FACT: "SUICIDES DO NOT INCREASE..."
Some opponents have suggested that the legalisation of voluntary assisted dying will lead to an increase in suicides, referred to as 'suicide contagion'. Suicide is entirely distinct from voluntary assisted dying.
Suicide is often an act of desperation where there is no alternative. In the lead up to the VAD debate in Western Australia the head of the WA police union came out in support of voluntary assisted dying for this reason. In his own words: “People experiencing an irreversible deterioration in their health are taking their own lives, often in horrific circumstances. We need a compassionate assisted dying law to give people in certain circumstances a choice to die in a dignified way”.
There is no credible evidence of increased suicide rates as a result of assisted dying laws overseas.
FACT: "CHILDREN ARE NOT AT RISK..."
Opponents of VAD sometimes refer to Belgium, which does have legislation allowing a child in a 'medically futile condition', and who is experiencing constant and unbearable suffering that cannot be alleviated, to request voluntary assisted dying. However, this law carries even greater safeguards, and stricter criteria, than the already strict laws relating to adults. Along with two doctors, a child psychiatrist has to confirm that the child knows what they are requesting. The child’s parents must also participate in, and approve of, the request. Passed into law by a two-thirds majority of the Belgian parliament, this is a recognition that even children can die from illnesses which, in spite of the best treatment, cause terrible suffering. Use of this law is extremely rare.
All the laws in Australia apply only to competent adults.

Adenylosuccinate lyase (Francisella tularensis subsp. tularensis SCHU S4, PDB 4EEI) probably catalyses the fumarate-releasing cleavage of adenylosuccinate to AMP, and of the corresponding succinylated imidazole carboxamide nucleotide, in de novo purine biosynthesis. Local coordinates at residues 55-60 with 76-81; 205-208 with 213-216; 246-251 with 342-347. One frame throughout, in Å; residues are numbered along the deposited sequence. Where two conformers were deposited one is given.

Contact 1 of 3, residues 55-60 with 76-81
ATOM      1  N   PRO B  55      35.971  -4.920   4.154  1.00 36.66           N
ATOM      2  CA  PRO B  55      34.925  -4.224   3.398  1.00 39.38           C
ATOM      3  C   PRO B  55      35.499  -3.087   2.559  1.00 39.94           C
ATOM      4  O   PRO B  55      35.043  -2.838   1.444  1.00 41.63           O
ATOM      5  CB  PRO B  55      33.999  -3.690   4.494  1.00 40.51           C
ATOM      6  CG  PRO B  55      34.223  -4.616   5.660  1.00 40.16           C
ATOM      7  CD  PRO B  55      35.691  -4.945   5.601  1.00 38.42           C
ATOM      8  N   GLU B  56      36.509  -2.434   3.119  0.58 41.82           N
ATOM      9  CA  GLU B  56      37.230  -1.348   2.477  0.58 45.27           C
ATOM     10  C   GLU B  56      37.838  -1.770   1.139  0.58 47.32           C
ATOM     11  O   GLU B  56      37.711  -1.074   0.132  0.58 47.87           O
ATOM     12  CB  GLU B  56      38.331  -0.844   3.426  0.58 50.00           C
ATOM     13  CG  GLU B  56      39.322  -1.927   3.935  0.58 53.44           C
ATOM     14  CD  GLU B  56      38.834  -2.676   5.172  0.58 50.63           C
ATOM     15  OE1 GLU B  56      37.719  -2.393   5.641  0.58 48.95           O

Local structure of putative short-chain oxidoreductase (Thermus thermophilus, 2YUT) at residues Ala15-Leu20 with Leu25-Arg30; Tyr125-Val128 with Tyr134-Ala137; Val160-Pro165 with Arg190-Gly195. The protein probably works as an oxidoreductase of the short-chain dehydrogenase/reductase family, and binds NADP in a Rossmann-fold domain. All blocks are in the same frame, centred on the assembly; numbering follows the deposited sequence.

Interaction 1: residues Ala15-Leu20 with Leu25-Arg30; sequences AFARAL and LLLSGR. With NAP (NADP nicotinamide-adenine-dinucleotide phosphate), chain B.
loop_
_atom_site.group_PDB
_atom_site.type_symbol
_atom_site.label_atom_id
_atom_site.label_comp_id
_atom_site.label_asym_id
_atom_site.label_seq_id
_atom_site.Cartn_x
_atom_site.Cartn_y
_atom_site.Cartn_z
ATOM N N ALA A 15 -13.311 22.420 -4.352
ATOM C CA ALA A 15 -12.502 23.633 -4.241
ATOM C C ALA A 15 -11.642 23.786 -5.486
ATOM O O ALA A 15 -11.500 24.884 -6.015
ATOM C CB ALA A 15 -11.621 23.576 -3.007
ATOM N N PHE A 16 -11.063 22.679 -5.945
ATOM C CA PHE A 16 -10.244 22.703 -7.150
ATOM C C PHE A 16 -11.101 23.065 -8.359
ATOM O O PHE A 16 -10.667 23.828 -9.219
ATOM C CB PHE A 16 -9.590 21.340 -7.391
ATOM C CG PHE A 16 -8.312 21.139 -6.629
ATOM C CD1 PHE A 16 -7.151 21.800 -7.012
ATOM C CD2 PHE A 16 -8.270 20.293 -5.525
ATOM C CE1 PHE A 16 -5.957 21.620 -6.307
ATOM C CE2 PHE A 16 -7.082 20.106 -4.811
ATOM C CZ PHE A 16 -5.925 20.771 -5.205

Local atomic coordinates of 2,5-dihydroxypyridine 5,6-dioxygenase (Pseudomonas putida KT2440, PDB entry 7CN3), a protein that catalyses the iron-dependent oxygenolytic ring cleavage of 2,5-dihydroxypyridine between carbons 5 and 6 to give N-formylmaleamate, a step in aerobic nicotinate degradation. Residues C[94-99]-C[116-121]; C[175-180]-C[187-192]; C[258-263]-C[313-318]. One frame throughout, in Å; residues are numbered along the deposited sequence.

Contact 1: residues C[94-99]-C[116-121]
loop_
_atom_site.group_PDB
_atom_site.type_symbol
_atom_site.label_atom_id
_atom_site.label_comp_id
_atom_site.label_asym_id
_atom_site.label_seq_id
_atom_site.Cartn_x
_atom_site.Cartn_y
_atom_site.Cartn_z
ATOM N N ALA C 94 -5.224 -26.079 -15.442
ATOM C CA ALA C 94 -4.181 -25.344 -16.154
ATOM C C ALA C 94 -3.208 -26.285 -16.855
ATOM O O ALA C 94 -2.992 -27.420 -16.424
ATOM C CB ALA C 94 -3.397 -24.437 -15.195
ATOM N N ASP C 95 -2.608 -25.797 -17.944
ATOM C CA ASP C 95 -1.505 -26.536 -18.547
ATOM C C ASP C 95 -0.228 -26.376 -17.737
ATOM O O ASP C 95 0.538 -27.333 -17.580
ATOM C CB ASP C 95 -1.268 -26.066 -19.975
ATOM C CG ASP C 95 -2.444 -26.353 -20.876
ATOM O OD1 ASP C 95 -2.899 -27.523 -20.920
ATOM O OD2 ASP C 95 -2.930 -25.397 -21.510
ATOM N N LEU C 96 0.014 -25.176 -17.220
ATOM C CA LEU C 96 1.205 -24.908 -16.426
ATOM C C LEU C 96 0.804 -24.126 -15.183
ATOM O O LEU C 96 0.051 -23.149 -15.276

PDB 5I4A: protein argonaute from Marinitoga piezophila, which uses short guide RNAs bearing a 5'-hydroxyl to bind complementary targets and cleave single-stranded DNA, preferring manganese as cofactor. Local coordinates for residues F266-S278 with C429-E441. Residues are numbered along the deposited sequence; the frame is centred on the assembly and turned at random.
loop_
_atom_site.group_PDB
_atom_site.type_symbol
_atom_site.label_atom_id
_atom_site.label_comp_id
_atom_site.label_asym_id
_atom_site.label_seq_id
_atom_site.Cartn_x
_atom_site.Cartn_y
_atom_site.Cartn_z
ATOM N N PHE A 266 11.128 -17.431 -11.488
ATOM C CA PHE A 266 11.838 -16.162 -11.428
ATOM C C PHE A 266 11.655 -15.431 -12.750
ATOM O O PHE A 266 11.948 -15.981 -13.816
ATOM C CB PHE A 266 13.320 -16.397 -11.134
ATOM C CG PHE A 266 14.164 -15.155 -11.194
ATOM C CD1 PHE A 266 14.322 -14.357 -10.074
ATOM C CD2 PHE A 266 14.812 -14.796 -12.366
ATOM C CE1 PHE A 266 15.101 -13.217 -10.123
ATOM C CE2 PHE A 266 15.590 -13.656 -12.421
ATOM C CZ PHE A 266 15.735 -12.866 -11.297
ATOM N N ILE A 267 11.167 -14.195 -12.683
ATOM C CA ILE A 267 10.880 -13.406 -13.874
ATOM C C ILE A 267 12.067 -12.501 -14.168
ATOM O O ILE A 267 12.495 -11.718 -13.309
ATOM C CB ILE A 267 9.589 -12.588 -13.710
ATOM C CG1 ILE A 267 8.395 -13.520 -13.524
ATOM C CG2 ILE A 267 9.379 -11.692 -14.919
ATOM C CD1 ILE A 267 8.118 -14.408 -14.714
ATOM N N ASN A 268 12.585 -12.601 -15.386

FACT: "DOCTORS WILL NOT BE FORCED TO COMPLY..."
Voluntary assisted dying is about choice, and this applies to medical professionals as well as to patients. By law, there is no mandatory requirement for any doctor to participate in VAD, and there is a specific conscientious objection exception for anyone who is ethically or morally opposed to voluntary assisted dying. Everyone involved, including the person requesting help and the doctors and nurses involved in the process, has the right to opt out at any time.
FACT: "A MAJORITY OF CHRISTIANS SUPPORT VAD..."
A 2012 Newspoll survey showed that 88% of Anglicans and 77% of Catholics agreed that a doctor should be allowed to meet a request from a hopelessly ill patient for help to die.
The 2013 ABC Vote Compass policy tool found that out of 1.4 million Australians, 75% supported the legalisation of voluntary assisted dying for the terminally ill.
It also provided a breakdown based on religion, and the rate of support among Catholic respondents was 69.8%.
While the Catholic and Anglican Church hierarchies are opposed to voluntary assisted dying, they do not speak for the majority of their parishioners or other people of faith.
FACT: "THE WA VOLUNTARY ASSISTED DYING LAW IS ALREADY OPERATING SAFELY AND EFFECTIVELY"
The Voluntary Assisted Dying law in Western Australia came into effect on 1 July 2021. The first Annual Report 2020-2021 of the Voluntary Assisted Dying Board WA demonstrates that the scheme is working as intended.
Voluntary assisted dying is about a person who knows they will die soon and is suffering in a way that cannot be relieved in a manner that the person considers tolerable. The ‘Year in review’ describes the people who made the choice to end their lives by voluntary assisted dying, the process of voluntary assisted dying and those who played a role in that process.
You can read the first report here - Annual Report 2020-2021 of the Voluntary Assisted Dying Board WA